Avoid using Shell command in PowerShell scipts

I have setup scripts that are used to install software, they are simply based on this paradigm

The build produces a zip file that contains everything needed to install the software, then we have a script that accepts the zip file as parameter as well as some other parameters and does install sofwtare on a local machine

This simple paradigm is perfect, because we can manually install a software launching powershell, or we can create a Chocolatey package to automate the installation. Clearly you can use the very same script to release the software inside TFS Release Management.

When PowerShell script runs in the RM Agent (or in a build agent) it has no access to the Shell. This is usually the default, because the agents does not run interactively and usually in Release Management, PowerShell scripts are executed remotely. This fact imply that you should not use anything related to shell in your script. Unfortunately, if you looks in the internet for code to unzip a zip file with PowerShell you can find code that uses shell.application object:

function Expand-WithShell(
    [string] $zipFile,
    [string] $destinationFolder,
    [bool] $deleteOld = $true,
    [bool] $quietMode = $false) 
{
    $shell = new-object -com shell.application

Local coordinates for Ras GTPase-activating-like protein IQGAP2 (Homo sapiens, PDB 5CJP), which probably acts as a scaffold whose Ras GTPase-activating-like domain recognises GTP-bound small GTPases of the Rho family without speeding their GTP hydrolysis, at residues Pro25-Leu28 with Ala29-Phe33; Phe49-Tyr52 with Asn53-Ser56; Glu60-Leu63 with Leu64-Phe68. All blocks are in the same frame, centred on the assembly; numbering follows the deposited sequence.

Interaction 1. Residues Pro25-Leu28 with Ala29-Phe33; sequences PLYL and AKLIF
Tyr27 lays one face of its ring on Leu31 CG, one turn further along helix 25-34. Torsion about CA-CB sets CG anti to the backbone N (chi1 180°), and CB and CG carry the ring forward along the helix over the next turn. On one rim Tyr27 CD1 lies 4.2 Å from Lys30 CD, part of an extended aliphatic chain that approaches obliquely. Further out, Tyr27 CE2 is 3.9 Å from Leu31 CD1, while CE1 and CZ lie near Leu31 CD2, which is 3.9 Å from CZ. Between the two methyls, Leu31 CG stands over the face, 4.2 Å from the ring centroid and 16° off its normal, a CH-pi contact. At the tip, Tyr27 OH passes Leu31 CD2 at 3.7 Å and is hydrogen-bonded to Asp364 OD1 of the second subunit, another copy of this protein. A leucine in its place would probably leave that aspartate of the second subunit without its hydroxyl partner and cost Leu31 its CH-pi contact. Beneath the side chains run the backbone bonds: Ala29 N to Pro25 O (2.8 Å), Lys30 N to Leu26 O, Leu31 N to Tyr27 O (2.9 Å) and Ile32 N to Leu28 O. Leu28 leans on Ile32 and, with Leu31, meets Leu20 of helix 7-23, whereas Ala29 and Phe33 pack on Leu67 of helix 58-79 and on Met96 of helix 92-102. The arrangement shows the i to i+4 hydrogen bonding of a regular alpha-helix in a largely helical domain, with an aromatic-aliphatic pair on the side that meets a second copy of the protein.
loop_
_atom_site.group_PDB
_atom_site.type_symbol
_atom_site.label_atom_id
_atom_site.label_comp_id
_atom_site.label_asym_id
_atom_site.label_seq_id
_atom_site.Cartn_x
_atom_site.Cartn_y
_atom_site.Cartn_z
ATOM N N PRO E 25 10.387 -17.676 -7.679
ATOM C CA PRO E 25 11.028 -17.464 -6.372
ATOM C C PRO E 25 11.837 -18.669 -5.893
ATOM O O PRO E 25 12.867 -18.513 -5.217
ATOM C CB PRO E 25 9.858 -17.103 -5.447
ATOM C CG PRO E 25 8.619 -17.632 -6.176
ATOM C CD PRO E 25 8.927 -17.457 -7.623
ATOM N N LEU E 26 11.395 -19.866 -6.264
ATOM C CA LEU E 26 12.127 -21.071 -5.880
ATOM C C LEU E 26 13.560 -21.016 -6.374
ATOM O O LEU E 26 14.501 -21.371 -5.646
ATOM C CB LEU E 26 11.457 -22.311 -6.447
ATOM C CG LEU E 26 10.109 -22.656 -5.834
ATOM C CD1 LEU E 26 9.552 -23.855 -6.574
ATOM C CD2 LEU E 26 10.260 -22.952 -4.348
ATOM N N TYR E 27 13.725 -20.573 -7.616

if ((Test-Path $destinationFolder) -and $deleteOld)
    {
          Remove-Item $destinationFolder -Recurse -Force
    }

    New-Item $destinationFolder -ItemType directory

    $zip = $shell.NameSpace($zipFile)
    foreach($item in $zip.items())
    {
        if (!$quietMode) { Write-Host "unzipping " + $item.Name }
        $shell.Namespace($destinationFolder).copyhere($item)
    }
}

This is absolutely a problem if you run a script that uses this function in a build or RM agent. A real better alternative is a funcion that uses classes from Framework.

function Expand-WithFramework(
    [string] $zipFile,
    [string] $destinationFolder,
    [bool] $deleteOld = $true
)
{
    Add-Type -AssemblyName System.IO.Compression.FileSystem
    if ((Test-Path $destinationFolder) -and $deleteOld)
    {
          Remove-Item $destinationFolder -Recurse -Force
    }
    [System.IO.Compression.ZipFile]::ExtractToDirectory($zipfile, $destinationFolder)
}

With this function you are not using anything related to Shell, and it can be run without problem even during a build or a release management. As you can see the function is simple and probably is a better solution even for interactive run of the script.

Another solution is using 7zip from command line, it gives you a better compression, it is free, but you need to install into any server where you want to run the script. This imply that probably zip files are still the simplest way to package your build artifacts for deployment.

Gian Maria.

Published by

Ricci Gian Maria

.Net programmer, User group and community enthusiast, programmer - aspiring architect - and guitar player :). Visual Studio ALM MVP

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